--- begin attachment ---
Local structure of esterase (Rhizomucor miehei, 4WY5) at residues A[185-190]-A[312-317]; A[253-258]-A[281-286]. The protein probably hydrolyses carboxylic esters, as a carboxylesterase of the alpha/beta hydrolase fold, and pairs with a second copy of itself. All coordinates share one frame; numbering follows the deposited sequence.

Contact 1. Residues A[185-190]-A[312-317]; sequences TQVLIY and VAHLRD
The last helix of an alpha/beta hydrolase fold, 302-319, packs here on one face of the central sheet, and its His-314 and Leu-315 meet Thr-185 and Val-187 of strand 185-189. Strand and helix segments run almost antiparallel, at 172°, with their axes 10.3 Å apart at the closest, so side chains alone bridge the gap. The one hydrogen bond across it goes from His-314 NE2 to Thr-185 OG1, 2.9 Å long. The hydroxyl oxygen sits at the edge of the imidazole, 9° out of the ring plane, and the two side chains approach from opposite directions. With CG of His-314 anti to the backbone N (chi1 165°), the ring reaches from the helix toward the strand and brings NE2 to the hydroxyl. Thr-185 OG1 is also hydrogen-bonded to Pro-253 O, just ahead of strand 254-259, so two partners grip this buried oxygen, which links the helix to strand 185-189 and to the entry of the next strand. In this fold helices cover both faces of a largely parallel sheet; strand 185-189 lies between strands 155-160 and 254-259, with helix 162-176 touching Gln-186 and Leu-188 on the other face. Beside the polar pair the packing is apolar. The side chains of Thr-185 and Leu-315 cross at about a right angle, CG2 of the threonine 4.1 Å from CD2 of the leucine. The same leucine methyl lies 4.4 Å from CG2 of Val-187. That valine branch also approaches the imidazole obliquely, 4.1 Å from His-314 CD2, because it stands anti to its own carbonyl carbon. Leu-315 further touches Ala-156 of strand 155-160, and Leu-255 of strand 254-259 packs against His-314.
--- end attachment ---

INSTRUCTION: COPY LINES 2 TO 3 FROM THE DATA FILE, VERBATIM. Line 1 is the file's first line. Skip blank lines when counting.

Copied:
Contact 1. Residues A[185-190]-A[312-317]; sequences TQVLIY and VAHLRD
The last helix of an alpha/beta hydrolase fold, 302-319, packs here on one face of the central sheet, and its His-314 and Leu-315 meet Thr-185 and Val-187 of strand 185-189. Strand and helix segments run almost antiparallel, at 172°, with their axes 10.3 Å apart at the closest, so side chains alone bridge the gap. The one hydrogen bond across it goes from His-314 NE2 to Thr-185 OG1, 2.9 Å long. The hydroxyl oxygen sits at the edge of the imidazole, 9° out of the ring plane, and the two side chains approach from opposite directions. With CG of His-314 anti to the backbone N (chi1 165°), the ring reaches from the helix toward the strand and brings NE2 to the hydroxyl. Thr-185 OG1 is also hydrogen-bonded to Pro-253 O, just ahead of strand 254-259, so two partners grip this buried oxygen, which links the helix to strand 185-189 and to the entry of the next strand. In this fold helices cover both faces of a largely parallel sheet; strand 185-189 lies between strands 155-160 and 254-259, with helix 162-176 touching Gln-186 and Leu-188 on the other face. Beside the polar pair the packing is apolar. The side chains of Thr-185 and Leu-315 cross at about a right angle, CG2 of the threonine 4.1 Å from CD2 of the leucine. The same leucine methyl lies 4.4 Å from CG2 of Val-187. That valine branch also approaches the imidazole obliquely, 4.1 Å from His-314 CD2, because it stands anti to its own carbonyl carbon. Leu-315 further touches Ala-156 of strand 155-160, and Leu-255 of strand 254-259 packs against His-314.